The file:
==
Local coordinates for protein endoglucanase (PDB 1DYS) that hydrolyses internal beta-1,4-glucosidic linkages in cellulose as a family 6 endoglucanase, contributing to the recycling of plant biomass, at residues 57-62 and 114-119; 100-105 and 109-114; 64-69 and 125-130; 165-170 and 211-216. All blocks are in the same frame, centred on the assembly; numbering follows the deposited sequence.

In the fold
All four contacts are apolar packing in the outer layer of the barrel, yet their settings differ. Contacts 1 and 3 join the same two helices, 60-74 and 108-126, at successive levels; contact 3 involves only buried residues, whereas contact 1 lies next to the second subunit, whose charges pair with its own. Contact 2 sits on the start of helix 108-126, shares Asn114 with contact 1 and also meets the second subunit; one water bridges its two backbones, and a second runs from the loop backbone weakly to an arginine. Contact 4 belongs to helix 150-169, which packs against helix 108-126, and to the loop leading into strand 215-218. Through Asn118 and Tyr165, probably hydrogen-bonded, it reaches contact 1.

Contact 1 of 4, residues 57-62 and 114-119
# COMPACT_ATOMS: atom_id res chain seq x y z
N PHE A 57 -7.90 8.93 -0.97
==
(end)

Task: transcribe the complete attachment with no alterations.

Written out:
Local coordinates for protein endoglucanase (PDB 1DYS) that hydrolyses internal beta-1,4-glucosidic linkages in cellulose as a family 6 endoglucanase, contributing to the recycling of plant biomass, at residues 57-62 and 114-119; 100-105 and 109-114; 64-69 and 125-130; 165-170 and 211-216. All blocks are in the same frame, centred on the assembly; numbering follows the deposited sequence.

In the fold
All four contacts are apolar packing in the outer layer of the barrel, yet their settings differ. Contacts 1 and 3 join the same two helices, 60-74 and 108-126, at successive levels; contact 3 involves only buried residues, whereas contact 1 lies next to the second subunit, whose charges pair with its own. Contact 2 sits on the start of helix 108-126, shares Asn114 with contact 1 and also meets the second subunit; one water bridges its two backbones, and a second runs from the loop backbone weakly to an arginine. Contact 4 belongs to helix 150-169, which packs against helix 108-126, and to the loop leading into strand 215-218. Through Asn118 and Tyr165, probably hydrogen-bonded, it reaches contact 1.

Contact 1 of 4, residues 57-62 and 114-119
# COMPACT_ATOMS: atom_id res chain seq x y z
N PHE A 57 -7.90 8.93 -0.97